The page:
I personally prefer to use proper plastic fuel jugs using the universal color scheme of red for gasoline, yellow for diesel, and blue for water. Even if you don’t make mistakes, someone else handling your cans might! Write your name or your boat name on the jugs. If a jug is for a 2-stroke, I label it so I don’t mix it up with straight gasoline. In addition, I always go through a rather formal ritual when at a fuel dock to make sure I am getting the fuel I want. Hoses can get crossed easily, nozzles can look alike and attendants can make mistakes. If I am handed a fuel nozzle, I always ask, “This is gasoline, correct?” I also try to track the hose back to the pump just to make sure, and I pump my own gas whenever possible.

Tip over the nozzle and let whatever is in there drip out before inserting it into your gas can or tank fill opening. There should be only a tiny amount of gas in the nozzle, usually a few drops or less, but I have had the unpleasant surprise of a gush of water mixed with fuel pour out from a nozzle left in the rain unprotected. Water in your gasoline is the major problem leading to a non-starting situation. I’ll write more about that later.

Some time ago, environmental regulations mandated non-venting fuel jugs, which required special spigots with valves that were often hard to use and resulted in lots of fuel spillage in use. However, I have found the current generation of non-venting jugs is far superior to the early ones that generated a lot of bad stories. Do yourself a favor: if you haven’t purchased jugs in a few years, get some new ones. They are far superior to the ones available just five years ago.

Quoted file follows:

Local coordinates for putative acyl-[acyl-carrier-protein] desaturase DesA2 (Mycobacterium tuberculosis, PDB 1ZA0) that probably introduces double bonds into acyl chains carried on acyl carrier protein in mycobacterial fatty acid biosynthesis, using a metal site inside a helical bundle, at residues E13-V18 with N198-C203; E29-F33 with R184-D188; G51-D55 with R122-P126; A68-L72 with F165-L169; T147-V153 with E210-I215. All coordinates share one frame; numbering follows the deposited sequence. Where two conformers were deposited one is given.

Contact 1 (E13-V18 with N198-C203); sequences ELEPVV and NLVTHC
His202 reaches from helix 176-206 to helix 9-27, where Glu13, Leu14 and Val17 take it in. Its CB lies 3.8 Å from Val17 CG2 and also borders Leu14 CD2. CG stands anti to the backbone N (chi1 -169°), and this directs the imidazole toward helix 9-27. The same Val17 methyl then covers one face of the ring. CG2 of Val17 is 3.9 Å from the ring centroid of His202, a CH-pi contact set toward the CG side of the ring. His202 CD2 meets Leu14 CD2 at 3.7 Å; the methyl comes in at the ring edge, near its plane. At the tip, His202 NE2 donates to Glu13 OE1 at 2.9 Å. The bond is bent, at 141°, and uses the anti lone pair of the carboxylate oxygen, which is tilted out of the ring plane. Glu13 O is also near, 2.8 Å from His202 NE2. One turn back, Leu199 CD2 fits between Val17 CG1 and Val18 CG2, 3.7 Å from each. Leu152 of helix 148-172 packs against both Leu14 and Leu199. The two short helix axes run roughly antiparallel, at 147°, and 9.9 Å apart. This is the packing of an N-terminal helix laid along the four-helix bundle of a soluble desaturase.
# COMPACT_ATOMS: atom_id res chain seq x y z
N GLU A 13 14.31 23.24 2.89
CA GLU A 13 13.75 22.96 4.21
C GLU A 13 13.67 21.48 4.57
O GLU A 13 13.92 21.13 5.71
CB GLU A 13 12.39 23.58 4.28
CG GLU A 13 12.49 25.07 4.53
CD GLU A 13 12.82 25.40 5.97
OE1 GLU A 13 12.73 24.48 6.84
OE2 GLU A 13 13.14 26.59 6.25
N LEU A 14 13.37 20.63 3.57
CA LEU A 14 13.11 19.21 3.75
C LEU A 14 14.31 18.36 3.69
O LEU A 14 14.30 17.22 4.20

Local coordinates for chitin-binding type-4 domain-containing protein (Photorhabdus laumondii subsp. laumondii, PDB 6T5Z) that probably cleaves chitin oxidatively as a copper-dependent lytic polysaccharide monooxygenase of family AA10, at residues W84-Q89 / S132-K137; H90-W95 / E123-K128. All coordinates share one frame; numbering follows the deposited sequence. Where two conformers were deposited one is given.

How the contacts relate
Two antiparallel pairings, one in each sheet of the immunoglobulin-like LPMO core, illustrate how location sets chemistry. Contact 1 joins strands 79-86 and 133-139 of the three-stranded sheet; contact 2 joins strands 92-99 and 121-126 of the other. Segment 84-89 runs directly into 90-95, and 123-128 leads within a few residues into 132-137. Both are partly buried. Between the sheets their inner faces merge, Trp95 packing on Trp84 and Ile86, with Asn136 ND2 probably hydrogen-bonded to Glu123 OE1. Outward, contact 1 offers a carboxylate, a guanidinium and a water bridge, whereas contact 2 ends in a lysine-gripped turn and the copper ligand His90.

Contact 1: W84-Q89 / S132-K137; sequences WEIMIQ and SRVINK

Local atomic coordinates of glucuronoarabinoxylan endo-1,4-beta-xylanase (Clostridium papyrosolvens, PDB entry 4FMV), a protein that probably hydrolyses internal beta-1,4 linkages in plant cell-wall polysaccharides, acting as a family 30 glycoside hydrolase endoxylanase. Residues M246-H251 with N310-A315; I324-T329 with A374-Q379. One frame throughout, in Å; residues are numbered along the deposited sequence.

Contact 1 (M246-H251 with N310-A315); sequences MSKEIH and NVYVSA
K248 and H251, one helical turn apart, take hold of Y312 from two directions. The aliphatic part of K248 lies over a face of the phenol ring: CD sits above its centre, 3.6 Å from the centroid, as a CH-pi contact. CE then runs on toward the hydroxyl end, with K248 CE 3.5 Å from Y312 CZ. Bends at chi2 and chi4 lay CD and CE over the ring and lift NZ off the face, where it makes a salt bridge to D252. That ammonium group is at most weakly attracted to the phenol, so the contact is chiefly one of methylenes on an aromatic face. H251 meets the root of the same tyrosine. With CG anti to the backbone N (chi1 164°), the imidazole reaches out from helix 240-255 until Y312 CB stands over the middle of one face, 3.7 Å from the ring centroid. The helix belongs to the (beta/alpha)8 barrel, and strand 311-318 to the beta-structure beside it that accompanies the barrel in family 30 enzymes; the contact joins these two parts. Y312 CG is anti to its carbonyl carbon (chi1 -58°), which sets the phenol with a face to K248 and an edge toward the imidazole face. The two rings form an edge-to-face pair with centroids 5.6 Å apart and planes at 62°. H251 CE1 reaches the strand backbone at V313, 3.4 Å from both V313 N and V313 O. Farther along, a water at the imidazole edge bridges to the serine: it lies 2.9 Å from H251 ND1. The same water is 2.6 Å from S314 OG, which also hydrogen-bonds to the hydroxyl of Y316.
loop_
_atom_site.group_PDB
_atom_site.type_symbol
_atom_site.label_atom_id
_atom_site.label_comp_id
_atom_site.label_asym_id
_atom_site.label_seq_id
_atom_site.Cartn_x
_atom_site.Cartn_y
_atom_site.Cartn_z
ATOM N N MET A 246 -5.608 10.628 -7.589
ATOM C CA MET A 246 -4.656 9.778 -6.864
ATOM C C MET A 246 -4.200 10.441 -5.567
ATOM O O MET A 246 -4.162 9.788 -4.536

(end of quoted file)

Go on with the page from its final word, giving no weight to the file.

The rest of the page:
Plastic fuel jugs have limited lifespans, especially on boats in the tropics where the sun will speed up deterioration. Unfortunately, on most boats there is no safe place to store gasoline other than on deck in jugs, often lashed to the lifelines. On our 38-foot boat traveling to the southwest Caribbean, we found that two five-gallon jugs plus the three-gallon outboard fuel tank were sufficient for our needs with an eight-horsepower, two-stroke outboard pushing a 10-foot inflatable. Many people today are using four-stroke outboards, which in my experience burn half as much as older two-strokes.

It is not uncommon to see experienced cruisers utilize dedicated fuel jugs and tank covers made of sun-resistant cloth. Personally, I have never done so, and I find that plastic jugs are good for at least four or five years, even in the tropics. Often by that time, one or more of the spigots are in need of replacement anyway, and I find replacing a couple of jugs not a major expense. However, covering the tank that lives in your dinghy might be worthwhile since its failure in some out-of-the-way place could be very unpleasant. One backup that must be carried is a complete fuel hose with bulb, as those do regularly rot out in the sun and again could mean a total no-go situation if not working.

Sta-Bil adds life to your outboard motor gasoline.
Sta-Bil adds life to your outboard motor gasoline.

Maintain Stability
With either two- or four-stroke motors, the first thing that goes into any empty gas jug is the appropriate amount of Sta-Bil 360 Marine (the blue stuff) fuel stabilizer. I never run untreated gasoline, and I have been using this company’s products for decades in my outboards, my motorcycle and my snowblower. Sta-Bil allows you to store fuel for up to a claimed 12 months, and I have even used two-year-old gasoline in my outboard with no ill effects. Living in the Northeast, I bring my outboard gas home in the winter for use in my snowblower. If any is left in the spring, I put it in my car. Do not do this if your outboard fuel has two-stroke oil in it! Excess oil can damage your catalytic converter, but stabilizer in the fuel is fine. Obviously, there are other products on the market, but I have had great results using Sta-Bil.